Exercise during pregnancy: The 7 best (and safe) exercises to do during pregnancy.

It wasn’t all that long ago that women were told to take it easy when they were pregnant, and do nothing more strenuous than go for walks. Things have changed. 

“There used to be a misconception that exercising to any degree of intensity was dangerous for the pregnancy,” Melbourne obstetrician and gynaecologist Dr Philippa Costley tells Mamamia. “We know now that’s not true.”

In fact, the latest guidelines on exercise during pregnancy say women should be aiming for between 150 and 300 minutes of “moderate intensity” activity a week. That means you should feel you’re exercising “somewhat hard” for around half an hour a day, most days of the week. If you’re not used to doing any exercise when you fall pregnant, you should start slowly and work your way up, then continue exercising through the pregnancy until it becomes uncomfortable.

“Exercise helps your body during the pregnancy and also during the recovery following your pregnancy,” Dr Costley explains. “If you have better fitness and tone during the pregnancy, you recover more quickly.”  

As for the belief that fitter women have an easier time with labour and birth, Dr Costley says that’s generally the case, but not always.   

“Some women who are fit still have complications during birth and some women who are unfit have no issues at all.”

Personal trainer Sam Wood began developing a “pregnancy safe” exercise program as an extension of his 28 program, which has been popular with women. He’s a big believer in the mental benefits of exercise – “it keeps your mood high and keeps you feeling energised” – as well as the physical benefits. 


Sam Wood shares 5 exercises you can do anywhere. Post continues after video.

“I’ve trained women right up to two, three, four weeks before giving birth,” he says. “You change the exercises, you slow things down, but if your body is used to doing resistance training and gentle cardio, you should keep going with it. Your body will thank you for it.”   

All pregnant women should check with their doctor or midwife before starting an exercise program. Women with certain pregnancy complications – such as pre-eclampsia, incompetent cervix, uterine bleeding and low-lying placenta in late pregnancy – are likely to be advised to avoid exercise completely. 

Pregnant women should also make sure to avoid certain types of exercise that could harm their unborn babies. This includes anything with risks of falls or collisions – skiing, horseriding, martial arts, contact sports – or involving high temperatures, such as bikram yoga.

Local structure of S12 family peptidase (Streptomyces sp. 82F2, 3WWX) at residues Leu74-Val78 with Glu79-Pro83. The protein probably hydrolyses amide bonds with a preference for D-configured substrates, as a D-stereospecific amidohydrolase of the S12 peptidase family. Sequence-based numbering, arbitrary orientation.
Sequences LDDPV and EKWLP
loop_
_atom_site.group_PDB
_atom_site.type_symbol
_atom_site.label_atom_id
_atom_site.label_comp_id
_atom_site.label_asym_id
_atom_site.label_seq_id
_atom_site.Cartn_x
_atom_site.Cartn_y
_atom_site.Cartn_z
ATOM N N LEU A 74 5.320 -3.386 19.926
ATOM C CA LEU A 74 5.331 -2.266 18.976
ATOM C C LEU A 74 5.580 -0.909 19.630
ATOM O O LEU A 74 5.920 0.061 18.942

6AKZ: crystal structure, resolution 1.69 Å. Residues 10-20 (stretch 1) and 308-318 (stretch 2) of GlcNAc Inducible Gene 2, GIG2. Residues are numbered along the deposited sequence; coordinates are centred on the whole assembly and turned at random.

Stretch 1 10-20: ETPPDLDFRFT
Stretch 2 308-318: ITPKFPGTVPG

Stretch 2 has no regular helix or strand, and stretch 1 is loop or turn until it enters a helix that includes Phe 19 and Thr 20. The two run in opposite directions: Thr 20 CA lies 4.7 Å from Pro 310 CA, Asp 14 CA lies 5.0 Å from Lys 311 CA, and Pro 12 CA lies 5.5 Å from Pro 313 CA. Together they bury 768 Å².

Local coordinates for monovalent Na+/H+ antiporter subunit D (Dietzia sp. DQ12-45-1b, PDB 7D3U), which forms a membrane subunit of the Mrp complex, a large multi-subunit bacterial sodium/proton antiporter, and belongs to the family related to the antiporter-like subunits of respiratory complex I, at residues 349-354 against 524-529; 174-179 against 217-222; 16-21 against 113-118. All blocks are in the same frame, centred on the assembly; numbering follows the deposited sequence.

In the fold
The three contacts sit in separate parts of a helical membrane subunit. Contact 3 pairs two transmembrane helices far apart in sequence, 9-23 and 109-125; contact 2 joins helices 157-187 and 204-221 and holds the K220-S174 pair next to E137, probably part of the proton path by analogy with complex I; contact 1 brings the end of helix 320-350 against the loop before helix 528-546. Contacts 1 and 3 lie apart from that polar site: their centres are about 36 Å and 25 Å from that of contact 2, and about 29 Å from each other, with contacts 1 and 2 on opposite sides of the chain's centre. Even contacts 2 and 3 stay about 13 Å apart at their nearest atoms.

On top of that, women should know the signs that they need to stop exercising. Among these are abnormal bleeding, unexplained chest pain, and dizziness or feeling faint. 


So what types of exercise are best? According to the Royal Australian and New Zealand College of Obstetricians and Gynaecologists, pregnant women should be doing a mix of aerobic exercise (or cardio) and strength training. Here’s a rundown:

Resistance training

“Resistance training’s great because it keeps you strong and toned,” Wood says. 

During pregnancy, it’s important for women to strengthen their core and back as they start to carry a lot of extra weight. 

“Keeping those muscles strong is a really good way to lessen or even prevent back pain,” he adds.

Pregnancy plan

Wood says it’s good to mix up the resistance training exercises every week or two, to continually challenge muscles. He gives this as an example of a circuit, where women could do up to 20 reps of each exercise:

Couch squats: Sitting with your butt on the couch, stand up and go into a calf raise, lifting your heels off the ground. 

Dumbbell curls: Holding light dumbbells, slowly curl your hands up towards your shoulders, keeping your elbows hugged into your sides. 

Tricep dips: With your hands on the edge of the couch, facing forward, lower yourself down and then bring yourself up again, keeping your butt as close to the couch as possible. 

Modified push-ups: Put your hands on the kitchen bench and do push-ups leaning against it. 


Arm/leg extension: Get on all fours, with your hands directly below your chest and your knees directly below your hips. Extend your opposite leg and arm, pause, then lower, and extend the other opposite leg and arm. 

Finish with a modified plank, which involves supporting yourself with your forearms (elbows directly below shoulders) and knees. Only hold for a short time (eg 10 seconds) and remember to keep breathing.


Walking, at a brisk pace, is a good form of cardio during pregnancy. It will help you keep fit and control your weight gain. It’s safe and simple, and can be easily fitted into a daily routine. 

Running is even better in terms of fitness and building endurance, but pregnancy isn’t the time to take up running, because it carries extra risks, including falls. However, women who ran before they got pregnant often want to keep it up, and that’s usually fine. 

“They go a bit stir crazy without it,” Wood says. “Of course they keep it safe, of course they keep it sensible.”

Pregnancy plan

If walking is your only form of cardio, you’d want to be walking at least three times a week, for at least 30 minutes at a time, at a brisk pace. But if you’re not used to doing any exercise at all, you should start with shorter, slower walks. 

For women who want to keep up their running during pregnancy, Wood advises reducing the intensity when pregnant and avoiding running on hot days. He advises keeping an eye on their heart rate and making sure it doesn’t go above the 140s. One suggestion is to drop back from a run to a combination of walking and jog. He says most women stop running after their second trimester.